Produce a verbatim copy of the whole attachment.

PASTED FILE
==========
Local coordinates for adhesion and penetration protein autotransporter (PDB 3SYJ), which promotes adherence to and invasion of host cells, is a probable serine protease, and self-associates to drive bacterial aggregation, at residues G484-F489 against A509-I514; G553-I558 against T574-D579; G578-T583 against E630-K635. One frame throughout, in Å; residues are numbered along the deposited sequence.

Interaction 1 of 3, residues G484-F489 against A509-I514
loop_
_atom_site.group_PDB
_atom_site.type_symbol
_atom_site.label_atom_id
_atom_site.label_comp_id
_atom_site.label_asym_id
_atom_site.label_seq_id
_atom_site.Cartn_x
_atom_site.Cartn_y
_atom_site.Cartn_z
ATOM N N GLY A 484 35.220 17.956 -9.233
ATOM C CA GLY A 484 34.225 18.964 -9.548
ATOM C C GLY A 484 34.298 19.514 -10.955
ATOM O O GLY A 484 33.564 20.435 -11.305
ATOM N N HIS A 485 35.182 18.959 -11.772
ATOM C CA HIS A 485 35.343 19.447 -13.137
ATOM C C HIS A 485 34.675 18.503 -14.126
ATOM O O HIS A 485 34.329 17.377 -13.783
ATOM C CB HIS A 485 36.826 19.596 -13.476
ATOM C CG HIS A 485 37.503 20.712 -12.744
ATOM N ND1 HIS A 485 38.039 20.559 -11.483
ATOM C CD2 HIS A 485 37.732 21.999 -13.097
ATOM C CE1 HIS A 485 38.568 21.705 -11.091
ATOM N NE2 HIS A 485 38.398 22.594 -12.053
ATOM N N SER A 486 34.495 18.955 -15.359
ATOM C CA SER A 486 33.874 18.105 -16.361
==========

Local coordinates for adhesion and penetration protein autotransporter (PDB 3SYJ), which promotes adherence to and invasion of host cells, is a probable serine protease, and self-associates to drive bacterial aggregation, at residues G484-F489 against A509-I514; G553-I558 against T574-D579; G578-T583 against E630-K635. One frame throughout, in Å; residues are numbered along the deposited sequence.

Interaction 1 of 3, residues G484-F489 against A509-I514
loop_
_atom_site.group_PDB
_atom_site.type_symbol
_atom_site.label_atom_id
_atom_site.label_comp_id
_atom_site.label_asym_id
_atom_site.label_seq_id
_atom_site.Cartn_x
_atom_site.Cartn_y
_atom_site.Cartn_z
ATOM N N GLY A 484 35.220 17.956 -9.233
ATOM C CA GLY A 484 34.225 18.964 -9.548
ATOM C C GLY A 484 34.298 19.514 -10.955
ATOM O O GLY A 484 33.564 20.435 -11.305
ATOM N N HIS A 485 35.182 18.959 -11.772
ATOM C CA HIS A 485 35.343 19.447 -13.137
ATOM C C HIS A 485 34.675 18.503 -14.126
ATOM O O HIS A 485 34.329 17.377 -13.783
ATOM C CB HIS A 485 36.826 19.596 -13.476
ATOM C CG HIS A 485 37.503 20.712 -12.744
ATOM N ND1 HIS A 485 38.039 20.559 -11.483
ATOM C CD2 HIS A 485 37.732 21.999 -13.097
ATOM C CE1 HIS A 485 38.568 21.705 -11.091
ATOM N NE2 HIS A 485 38.398 22.594 -12.053
ATOM N N SER A 486 34.495 18.955 -15.359
ATOM C CA SER A 486 33.874 18.105 -16.361